Source: Geo News
Maj. Gen. Michael Linnington approved a recommendation from an investigating officer who presided over a weeklong pre-trial hearing in December and suggested all the charges against Manning be referred to a court-martial, ABC News reported Friday.
A trial date will be determined after a military judge has looked over the case, a statement from the Military District of Washington said.
The “military judge will set the date for Manning’s arraignment, motion hearings and trial,” the statement said.
Manning, 24, is accused of handing over hundreds of thousands of classified documents to WikiLeaks. Prosecutors said the private had access to the documents while serving as an army intelligence analyst in Baghdad from late 2009 to early 2010.
He is facing 22 charges, including aiding the enemy, wrongfully causing intelligence to be published on the Internet knowing that it is accessible to the enemy, theft of public property or records, and transmitting defense information.
Prosecutors said they will seek life in prison if Manning is convicted.
A man sat at a metro station in Washington DC and started to play the violin; it was a cold January morning.
He played six Bach pieces for about 45 minutes. During that time, since it was rush hour, it was calculated that thousands of people went through the station, most of them on their way to work.Three minutes went by and a middle aged man noticed there was musician playing. He slowed his pace and stopped for a few seconds and then hurried up to meet his schedule.A minute later, the violinist received his first dollar tip: a woman threw the money in the till and without stopping continued to walk.A few minutes later, someone leaned against the wall to listen to him, but the man looked at his watch and started to walk again. Clearly he was late for work.
The one who paid the most attention was a 3 year old boy. His mother tagged him along, hurried but the kid stopped to look at the violinist. Finally the mother pushed hard and the child continued to walk turning his head all the time. This action was repeated by several other children. All the parents, without exception, forced them to move on.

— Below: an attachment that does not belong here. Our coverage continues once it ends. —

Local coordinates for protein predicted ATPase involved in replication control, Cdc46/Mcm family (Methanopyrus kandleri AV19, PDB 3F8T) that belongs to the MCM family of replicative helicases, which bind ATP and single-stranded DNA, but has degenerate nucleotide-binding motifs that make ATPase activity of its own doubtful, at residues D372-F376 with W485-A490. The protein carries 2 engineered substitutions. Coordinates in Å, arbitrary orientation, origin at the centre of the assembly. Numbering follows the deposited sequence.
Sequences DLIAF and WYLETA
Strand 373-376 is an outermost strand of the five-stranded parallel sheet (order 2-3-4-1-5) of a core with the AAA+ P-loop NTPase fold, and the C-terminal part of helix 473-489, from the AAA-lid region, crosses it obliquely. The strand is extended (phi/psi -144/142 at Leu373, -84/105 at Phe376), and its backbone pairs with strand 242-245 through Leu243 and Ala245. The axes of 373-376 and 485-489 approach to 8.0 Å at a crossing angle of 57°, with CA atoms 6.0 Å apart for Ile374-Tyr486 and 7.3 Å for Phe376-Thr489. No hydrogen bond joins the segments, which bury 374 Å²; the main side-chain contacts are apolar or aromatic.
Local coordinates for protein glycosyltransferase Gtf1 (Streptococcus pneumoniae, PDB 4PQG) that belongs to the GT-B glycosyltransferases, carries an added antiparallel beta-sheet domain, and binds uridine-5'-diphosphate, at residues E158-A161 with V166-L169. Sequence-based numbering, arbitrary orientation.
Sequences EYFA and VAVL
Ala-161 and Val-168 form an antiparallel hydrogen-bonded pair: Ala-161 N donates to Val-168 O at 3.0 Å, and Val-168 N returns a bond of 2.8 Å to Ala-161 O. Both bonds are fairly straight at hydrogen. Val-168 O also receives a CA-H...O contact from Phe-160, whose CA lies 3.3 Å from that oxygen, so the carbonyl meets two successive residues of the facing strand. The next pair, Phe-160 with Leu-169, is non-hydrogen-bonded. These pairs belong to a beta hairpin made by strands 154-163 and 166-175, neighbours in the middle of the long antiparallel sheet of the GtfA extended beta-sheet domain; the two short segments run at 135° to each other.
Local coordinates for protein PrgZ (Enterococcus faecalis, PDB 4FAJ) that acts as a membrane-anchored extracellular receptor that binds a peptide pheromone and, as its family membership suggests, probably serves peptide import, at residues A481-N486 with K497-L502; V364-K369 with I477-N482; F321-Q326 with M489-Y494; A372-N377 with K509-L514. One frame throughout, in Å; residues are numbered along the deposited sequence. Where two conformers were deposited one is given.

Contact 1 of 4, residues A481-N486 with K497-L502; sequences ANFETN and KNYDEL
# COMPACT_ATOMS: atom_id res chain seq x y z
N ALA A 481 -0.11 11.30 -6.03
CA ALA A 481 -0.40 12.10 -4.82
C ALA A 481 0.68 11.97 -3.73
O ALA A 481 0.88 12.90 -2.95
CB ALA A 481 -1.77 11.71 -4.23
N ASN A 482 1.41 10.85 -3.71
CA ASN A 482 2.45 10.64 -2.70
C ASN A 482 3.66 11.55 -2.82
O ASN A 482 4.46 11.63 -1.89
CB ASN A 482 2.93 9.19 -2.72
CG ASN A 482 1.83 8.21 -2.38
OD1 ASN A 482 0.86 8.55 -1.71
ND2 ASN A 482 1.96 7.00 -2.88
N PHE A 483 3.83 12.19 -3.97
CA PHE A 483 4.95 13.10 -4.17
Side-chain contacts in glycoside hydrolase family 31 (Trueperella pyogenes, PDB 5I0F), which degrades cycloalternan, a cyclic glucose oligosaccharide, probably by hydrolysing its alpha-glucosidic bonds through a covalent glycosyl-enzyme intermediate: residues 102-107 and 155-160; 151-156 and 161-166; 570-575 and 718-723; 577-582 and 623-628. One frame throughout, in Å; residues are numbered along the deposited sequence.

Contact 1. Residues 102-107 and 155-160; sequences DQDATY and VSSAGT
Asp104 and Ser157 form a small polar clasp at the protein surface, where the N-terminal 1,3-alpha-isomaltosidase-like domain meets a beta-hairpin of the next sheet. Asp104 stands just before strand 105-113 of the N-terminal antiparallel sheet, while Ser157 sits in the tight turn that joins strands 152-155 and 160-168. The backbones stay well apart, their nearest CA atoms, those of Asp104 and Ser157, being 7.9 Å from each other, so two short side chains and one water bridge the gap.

In the 45 minutes the musician played, only 6 people stopped and stayed for a while. About 20 gave him money but continued to walk their normal pace.
He collected $32.
When he finished playing and silence took over, no one noticed it.
No one applauded, nor was there any recognition.
No one knew this but the violinist was Joshua Bell, one of the best musicians in the world. He played one of the most intricate pieces ever written with a violin worth 3.5 million dollars.
Two days before his playing in the subway, Joshua Bell sold out at a theater in Boston and the seats average $100.
Joshua Bell playing incognito in the metro station was organized by the Washington Post as part of an social experiment about perception, taste and priorities of people. The outlines were: in a commonplace environment at an inappropriate hour: Do we perceive beauty? Do we stop to appreciate it? Do we recognize the talent in an unexpected context?
One of the possible conclusions from this experience could be:
If we do not have a moment to stop and listen to one of the best musicians in the world playing the best music ever written, how many other things are we missing?
My additional thoughts would only be that so many people do things because they are “fashionable” that they forget to look at things with their own eyes, listen with their own ears, and appreciate anything with their own hearts.
The dollar firmed slightly in Asian trade Wednesday as the yen slipped on official data showing Japan saw an annual trade deficit for the first time in more than 30 years.
But the greenback’s upside was limited as many exporters were still selling the US unit.
The dollar stood at 77.79 yen in mid-morning trade in Tokyo, edging up from 77.71 yen in New York Tuesday.
The euro was at $1.3024 and 101.31 yen, from $1.3030 and 101.25 yen in New York.
Importers and foreign investors sold the yen after Japan said, as expected, it had logged a calendar-year deficit in goods of 2.49 trillion yen ($32 billion) in 2011, its first since 1980.